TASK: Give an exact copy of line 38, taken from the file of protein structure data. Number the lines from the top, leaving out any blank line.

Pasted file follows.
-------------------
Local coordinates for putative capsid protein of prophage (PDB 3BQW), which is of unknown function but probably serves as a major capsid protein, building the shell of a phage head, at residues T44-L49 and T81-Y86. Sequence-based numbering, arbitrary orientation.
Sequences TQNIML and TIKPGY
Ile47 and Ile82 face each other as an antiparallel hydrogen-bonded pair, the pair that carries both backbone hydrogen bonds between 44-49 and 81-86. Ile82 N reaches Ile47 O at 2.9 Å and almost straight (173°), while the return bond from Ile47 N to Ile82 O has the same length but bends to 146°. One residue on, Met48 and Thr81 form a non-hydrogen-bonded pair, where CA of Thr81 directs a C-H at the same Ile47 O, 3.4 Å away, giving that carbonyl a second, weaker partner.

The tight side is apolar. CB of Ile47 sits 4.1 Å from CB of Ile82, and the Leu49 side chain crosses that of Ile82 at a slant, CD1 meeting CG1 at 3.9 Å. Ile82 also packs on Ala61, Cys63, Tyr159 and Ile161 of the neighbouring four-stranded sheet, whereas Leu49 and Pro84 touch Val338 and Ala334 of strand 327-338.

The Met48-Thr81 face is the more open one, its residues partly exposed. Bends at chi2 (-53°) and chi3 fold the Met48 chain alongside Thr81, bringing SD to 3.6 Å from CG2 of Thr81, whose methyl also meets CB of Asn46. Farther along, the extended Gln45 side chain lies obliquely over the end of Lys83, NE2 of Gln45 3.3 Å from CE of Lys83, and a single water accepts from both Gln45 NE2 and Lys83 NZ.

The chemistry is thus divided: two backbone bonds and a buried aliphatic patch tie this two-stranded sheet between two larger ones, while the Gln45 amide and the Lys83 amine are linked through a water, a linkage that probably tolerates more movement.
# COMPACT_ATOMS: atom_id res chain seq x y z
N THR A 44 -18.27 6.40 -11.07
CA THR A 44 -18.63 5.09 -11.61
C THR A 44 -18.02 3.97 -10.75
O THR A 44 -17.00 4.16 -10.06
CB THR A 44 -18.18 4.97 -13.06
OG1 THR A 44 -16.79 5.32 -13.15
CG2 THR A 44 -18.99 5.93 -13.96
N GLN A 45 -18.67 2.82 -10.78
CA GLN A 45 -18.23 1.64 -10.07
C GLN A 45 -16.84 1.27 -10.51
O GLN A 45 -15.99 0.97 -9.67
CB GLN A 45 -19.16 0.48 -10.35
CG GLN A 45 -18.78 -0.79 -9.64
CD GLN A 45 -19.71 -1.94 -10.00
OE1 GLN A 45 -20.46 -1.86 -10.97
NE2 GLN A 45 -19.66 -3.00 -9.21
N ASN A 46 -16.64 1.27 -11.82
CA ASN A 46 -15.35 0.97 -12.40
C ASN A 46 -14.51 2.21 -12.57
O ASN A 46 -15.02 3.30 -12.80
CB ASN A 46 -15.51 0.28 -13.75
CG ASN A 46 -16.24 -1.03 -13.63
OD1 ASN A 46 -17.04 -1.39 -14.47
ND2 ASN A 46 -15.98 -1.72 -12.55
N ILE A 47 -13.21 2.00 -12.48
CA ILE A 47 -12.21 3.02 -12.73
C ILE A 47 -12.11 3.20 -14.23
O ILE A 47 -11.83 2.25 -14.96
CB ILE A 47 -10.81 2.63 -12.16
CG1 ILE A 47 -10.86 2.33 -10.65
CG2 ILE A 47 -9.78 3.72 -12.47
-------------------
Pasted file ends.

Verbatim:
CG2 ILE A 47 -9.78 3.72 -12.47